Half of workers say they have felt bullied in their workplace

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If you’re aware of bullying at your workplace, or are a victim yourself, you’re not alone. According to a survey by CareerBuilder.co.uk, half of UK workers revealed that they have been bullied at work.

The two most common ways workers report being bullied was being ignored, whereby comments have been dismissed or not acknowledged (41%), and being falsely accused of mistakes they didn’t make (39%). Constantly being criticised by the boss or co-workers (38%) and being gossiped about (25%) were also common weapons used by the workplace bully.

Two thirds (66%) of victims did not report the bullying to their HR department and of those who were bullied, most pointed to incidents with their bosses (19%) or colleagues (13%). Six in ten (63%) said they were bullied by someone older than themselves and it wasn’t necessarily a colleague, as 8% of victims were bullied by customers.

Rosemary Haefner, Vice President of Human Resources at CareerBuilder said:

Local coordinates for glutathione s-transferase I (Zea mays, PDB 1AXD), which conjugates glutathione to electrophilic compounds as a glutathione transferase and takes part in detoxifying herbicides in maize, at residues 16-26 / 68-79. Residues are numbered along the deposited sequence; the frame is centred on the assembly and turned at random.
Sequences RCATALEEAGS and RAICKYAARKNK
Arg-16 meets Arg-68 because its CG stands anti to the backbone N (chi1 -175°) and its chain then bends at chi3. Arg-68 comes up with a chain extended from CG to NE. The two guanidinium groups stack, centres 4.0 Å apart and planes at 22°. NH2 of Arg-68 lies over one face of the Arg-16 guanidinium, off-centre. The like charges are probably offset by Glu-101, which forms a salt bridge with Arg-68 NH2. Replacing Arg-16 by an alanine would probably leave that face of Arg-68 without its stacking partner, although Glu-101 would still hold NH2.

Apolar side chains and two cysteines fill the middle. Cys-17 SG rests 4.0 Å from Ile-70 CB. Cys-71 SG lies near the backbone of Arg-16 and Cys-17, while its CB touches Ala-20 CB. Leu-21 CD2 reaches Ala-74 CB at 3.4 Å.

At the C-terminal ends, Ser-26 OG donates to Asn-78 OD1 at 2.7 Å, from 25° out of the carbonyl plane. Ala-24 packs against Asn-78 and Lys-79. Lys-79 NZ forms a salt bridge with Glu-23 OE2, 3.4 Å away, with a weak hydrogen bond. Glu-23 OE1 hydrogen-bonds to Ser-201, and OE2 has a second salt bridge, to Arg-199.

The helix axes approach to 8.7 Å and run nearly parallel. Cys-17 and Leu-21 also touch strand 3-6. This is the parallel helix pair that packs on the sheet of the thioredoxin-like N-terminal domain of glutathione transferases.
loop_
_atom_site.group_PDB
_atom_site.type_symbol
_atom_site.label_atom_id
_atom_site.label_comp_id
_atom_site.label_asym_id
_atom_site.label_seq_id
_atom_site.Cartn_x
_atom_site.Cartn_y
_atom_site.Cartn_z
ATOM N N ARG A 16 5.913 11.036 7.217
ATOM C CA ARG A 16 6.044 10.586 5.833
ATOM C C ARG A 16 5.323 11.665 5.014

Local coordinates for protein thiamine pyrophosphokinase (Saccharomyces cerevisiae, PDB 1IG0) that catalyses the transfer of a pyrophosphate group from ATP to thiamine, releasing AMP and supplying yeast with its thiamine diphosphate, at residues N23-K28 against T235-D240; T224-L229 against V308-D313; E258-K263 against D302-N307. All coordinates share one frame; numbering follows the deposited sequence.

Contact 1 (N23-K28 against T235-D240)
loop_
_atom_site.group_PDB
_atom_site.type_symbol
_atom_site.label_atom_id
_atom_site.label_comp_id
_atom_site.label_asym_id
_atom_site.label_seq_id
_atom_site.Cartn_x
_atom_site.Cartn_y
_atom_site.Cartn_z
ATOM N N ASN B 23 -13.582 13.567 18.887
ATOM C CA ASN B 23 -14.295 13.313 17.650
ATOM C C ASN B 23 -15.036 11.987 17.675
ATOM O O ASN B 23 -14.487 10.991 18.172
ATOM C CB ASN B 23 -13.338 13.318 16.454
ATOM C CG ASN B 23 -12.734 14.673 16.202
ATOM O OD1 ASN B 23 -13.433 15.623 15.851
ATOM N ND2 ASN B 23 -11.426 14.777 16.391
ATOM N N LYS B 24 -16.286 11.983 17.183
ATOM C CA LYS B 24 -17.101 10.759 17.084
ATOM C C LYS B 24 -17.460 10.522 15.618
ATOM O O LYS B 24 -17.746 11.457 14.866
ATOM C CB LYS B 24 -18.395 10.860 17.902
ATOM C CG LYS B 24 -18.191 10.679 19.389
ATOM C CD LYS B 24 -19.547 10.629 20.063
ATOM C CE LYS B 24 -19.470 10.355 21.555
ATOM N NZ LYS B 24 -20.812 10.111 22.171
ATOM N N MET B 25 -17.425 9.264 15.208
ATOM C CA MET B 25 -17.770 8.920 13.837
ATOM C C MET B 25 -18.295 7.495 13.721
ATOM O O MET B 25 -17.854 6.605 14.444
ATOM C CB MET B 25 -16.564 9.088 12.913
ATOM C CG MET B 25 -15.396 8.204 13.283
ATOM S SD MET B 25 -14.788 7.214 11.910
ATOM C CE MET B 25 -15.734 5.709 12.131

“It is important to remember that bullying impacts workers of all backgrounds regardless of race, education, age, income and level of authority within an organisation”

“Many of the workers who have experienced bullying don’t confront the bully or decide not to report the incidents which can prolong a negative work experience that leads some to leave their jobs.”

Half of victims said that they had confronted the bully themselves, with varying results. One in ten said the bullying had gotten worse, and a further 34% who felt bullied reported it to their HR department. Of those who reported it, 13% said that action was taken while 21% said nothing was done.

If you’re feeling bullied in the workplace, CareerBuilder recommends to:

Keep a record of all incidents of bullying, documenting places, times, what happened and who was present.
Consider talking to the bully, providing examples of how you felt treated unfairly. Chances are the bully may not be aware that he/she is making you feel this way.

Always focus on agreeing a resolution. When sharing examples with the bully or a company authority, center the discussions around how to make the working situation better or how things could be handled differently.

For additional advice on bullying in the workplace, read this article from Bullying.co.uk: http://www.bullying.co.uk/bullying-at-work/workplace-bullying/

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